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Free Them All – Background and History of the Black Panthers

Watched the film discussed here last night on PBS. It was by far the most level headed and fair treatment of the Black Panther Party I have ever seen. Here is an interview of the producer of the film…

At the end of the film, they discuss the mass incarceration of the Panther members in an attempt by the Government to destroy them…It didn’t. 50 years later some of those surviving Panthers are still incarcerated. BLM can learn a lot of lessons from the experiences of the BPP.

Had this poster hanging on the wall. It is a classic of Huey Newton.

Free Em All: 50 Years Later, Black Panthers Are Still Fighting for Freedom

It’s early on the Monday morning, post-snowmaggedon 2016, and I have an unexpected 10 minutes to spare. I know I should close my eyes, center myself for the day ahead, but instead I FaceTime Baba Sekou Odinga. I don’t really have anything to say. Mostly I just pick on him, tell bad jokes, make faces, sing off-key. “Why you do that to that man,” the homie Everton who has been navigating me through the storm all weekend, asks, laughing.

And as soon he asks, it’s like I slip through a wrinkle in time, back 14 months to November 25th, 2014 when, after near 34 years in prison, more than half of which was spent in solitary confinement, former Black Panther, Sekou Odinga, walked out of a New York State prison into the loving arms his children and his wife, Dequi. Nine hours later, he would be greeted in Harlem at the National Black Theater by over 200 people who had found out 48 hours before that a day we had worked for but did not know we would ever see, was here: Sekou, one of nearly 100 American political prisoners, activists from 1960s through the 1980s, was free.

Soffiyah Elijah, executive director of the Correctional Association, former deputy director of the Criminal Justice Institute at Harvard Law School (HLS), and one of the attorneys who has worked diligently for years on political prisoner cases, including the Herculean effort to secure parole for Sekou Odinga, wrote:

Political prisoners are men and women who have been incarcerated for their political views and actions. They have consciously fought against social injustice, colonialism and/or imperialism and have been incarcerated as a result of their political commitments. Even while in prison, these men and women continue to adhere to their principles.

This, Elijah writes, is the internationally accepted definition of political prisoners, and most of us rightly associate it with people like Nelson Mandela. What we don’t generally jump to, is that apartheid was the progeny of Jim Crow, and the struggle against apartheid was deeply informed by the struggle against Jim Crow and for human rights for Black people living in America. In short, what we believe is deserved for people living in other countries, we don’t always appreciate should apply to us. We should.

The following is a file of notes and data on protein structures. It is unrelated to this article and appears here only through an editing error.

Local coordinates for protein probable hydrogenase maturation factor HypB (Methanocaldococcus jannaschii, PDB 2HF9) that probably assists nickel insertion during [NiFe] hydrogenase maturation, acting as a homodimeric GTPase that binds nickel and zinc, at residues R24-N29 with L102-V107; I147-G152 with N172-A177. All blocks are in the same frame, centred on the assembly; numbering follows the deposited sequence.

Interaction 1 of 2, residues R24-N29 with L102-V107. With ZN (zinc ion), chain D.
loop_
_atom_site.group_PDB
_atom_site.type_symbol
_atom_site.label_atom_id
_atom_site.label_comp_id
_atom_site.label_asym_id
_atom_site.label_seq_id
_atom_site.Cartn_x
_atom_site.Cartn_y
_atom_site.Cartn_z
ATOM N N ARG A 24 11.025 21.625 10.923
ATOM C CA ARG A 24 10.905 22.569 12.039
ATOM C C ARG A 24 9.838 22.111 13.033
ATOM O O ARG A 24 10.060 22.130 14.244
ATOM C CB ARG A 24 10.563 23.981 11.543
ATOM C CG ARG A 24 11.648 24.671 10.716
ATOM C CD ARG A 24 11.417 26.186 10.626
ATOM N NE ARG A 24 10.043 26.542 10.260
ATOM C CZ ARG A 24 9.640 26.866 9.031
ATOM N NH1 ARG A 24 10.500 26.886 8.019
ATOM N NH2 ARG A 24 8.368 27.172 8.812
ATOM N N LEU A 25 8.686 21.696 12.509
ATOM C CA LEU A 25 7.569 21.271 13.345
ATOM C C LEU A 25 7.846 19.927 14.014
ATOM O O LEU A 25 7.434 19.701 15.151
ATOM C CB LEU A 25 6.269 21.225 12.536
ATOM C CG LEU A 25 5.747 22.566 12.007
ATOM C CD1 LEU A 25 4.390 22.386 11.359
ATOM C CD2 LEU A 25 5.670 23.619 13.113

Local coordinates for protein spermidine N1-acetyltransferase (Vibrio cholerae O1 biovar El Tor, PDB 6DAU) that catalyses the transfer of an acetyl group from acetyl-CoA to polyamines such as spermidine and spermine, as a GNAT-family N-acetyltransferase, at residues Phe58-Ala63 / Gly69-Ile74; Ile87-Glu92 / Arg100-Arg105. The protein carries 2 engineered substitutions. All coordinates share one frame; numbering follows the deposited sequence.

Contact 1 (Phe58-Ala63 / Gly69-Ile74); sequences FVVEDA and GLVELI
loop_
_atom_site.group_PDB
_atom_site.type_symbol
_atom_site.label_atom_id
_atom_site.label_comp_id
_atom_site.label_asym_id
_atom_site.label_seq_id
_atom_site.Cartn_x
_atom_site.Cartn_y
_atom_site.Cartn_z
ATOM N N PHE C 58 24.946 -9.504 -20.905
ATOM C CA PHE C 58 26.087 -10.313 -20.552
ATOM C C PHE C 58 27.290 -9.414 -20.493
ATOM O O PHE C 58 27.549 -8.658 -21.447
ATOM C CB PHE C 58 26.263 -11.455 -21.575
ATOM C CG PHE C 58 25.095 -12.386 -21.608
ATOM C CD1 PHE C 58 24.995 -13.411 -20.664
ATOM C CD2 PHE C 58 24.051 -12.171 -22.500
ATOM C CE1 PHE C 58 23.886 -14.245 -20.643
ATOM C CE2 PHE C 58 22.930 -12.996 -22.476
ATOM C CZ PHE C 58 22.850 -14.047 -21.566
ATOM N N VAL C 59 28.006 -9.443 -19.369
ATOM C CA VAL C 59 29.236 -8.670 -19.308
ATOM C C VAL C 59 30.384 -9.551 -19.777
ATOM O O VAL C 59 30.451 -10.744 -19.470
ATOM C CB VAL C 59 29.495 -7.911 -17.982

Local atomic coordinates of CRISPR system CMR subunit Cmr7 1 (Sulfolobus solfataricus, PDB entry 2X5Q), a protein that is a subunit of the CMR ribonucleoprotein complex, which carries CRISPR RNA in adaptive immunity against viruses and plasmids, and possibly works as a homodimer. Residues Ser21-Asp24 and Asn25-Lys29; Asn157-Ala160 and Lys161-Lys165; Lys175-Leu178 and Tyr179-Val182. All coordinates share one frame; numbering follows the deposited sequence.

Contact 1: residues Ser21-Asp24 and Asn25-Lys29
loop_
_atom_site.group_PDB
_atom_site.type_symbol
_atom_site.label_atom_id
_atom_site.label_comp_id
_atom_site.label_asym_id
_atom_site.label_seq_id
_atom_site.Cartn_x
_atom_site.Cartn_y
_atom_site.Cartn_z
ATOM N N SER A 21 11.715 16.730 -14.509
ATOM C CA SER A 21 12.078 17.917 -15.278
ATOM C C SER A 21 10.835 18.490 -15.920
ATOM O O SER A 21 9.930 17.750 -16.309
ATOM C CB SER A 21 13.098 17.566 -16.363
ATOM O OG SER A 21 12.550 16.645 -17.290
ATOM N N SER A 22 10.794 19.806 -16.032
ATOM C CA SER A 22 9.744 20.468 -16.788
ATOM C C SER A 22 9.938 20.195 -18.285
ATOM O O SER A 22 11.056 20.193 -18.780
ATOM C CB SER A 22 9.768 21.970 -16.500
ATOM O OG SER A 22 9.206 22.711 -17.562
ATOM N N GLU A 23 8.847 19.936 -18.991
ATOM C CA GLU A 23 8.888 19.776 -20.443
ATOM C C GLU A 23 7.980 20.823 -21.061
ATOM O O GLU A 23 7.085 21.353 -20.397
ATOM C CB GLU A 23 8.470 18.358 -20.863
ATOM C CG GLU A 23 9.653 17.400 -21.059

From the Black Panther Newspaper, the art of Emory Douglass is classic.

Indeed, as I write this, many of metrics that quantify what makes a life quality–fair employment, decent education, affordable housing and meaningful health care–are as disrupted today as they were for Black South Africans during apartheid and African Americans pre-Civil Rights Movement. In other words, the name-calling leveled against the Black Panthers, resurrected recently because of imagery in Queen Bey’s Formation, was ahistorical (read: a outright fucking lie). The Panthers were a human rights organization and as we know given the history of the slave patrols, the three branches of the US government, the KKK and today’s police forces from Ferguson to Baltimore, from LA to New York, any organization or person calling for the full human rights of Black people has been met with, um, resistance.

Which is why it’s infuriating to hear some people argue that the Rapture or some shit has come because the Obamas look mighty fine and Oprah has a network where you can experience Tyler Perry’s imagination to your heart’s content, no disrespect. I mean, rock on and whatnot but let’s understand at least this: elevating the exception to the rule to the level of the rule itself doesn’t make for sound reasoning–anymore than toxic water poured down the throats of Black people by a governor who probably washes his ass with bottles of Voss or Black people getting dead every 28 hours by police, is progress just because we can hashtag it.

Two generations ago, the man who was born under a Gemini sun in 1944 and raised up in Queens, New York in a world where poverty in Black communities left children hungry and hurting, and where killer cops regularly cut #BlackLivesShort with impunity, Sekou Odinga was inspired to revolution by Minister Malcolm X. He would hang around Malcolm’s organization, the OAAU (the Organization of African American Unity) but didn’t officially become a member until after Minister Malcolm was assassinated. Roughly 18 months later, on October 15, 1966, two young men who were also inspired by Minister Malcolm, Huey P. Newton and Bobby Seale, would stand on the steps of the Alameda County Courthouse in Oakland, California and announce the birth of The Black Panther Party and its 10-point program that demanded human rights for all Black people. Two years after that, Seale traveled to New York to get things kicked off in the City that Stays Woke, and talked that good Let’s Get Free talk to group of young brothers and sisters who’d gathered in an apartment in the East Village where Sekou Odinga was in the mix.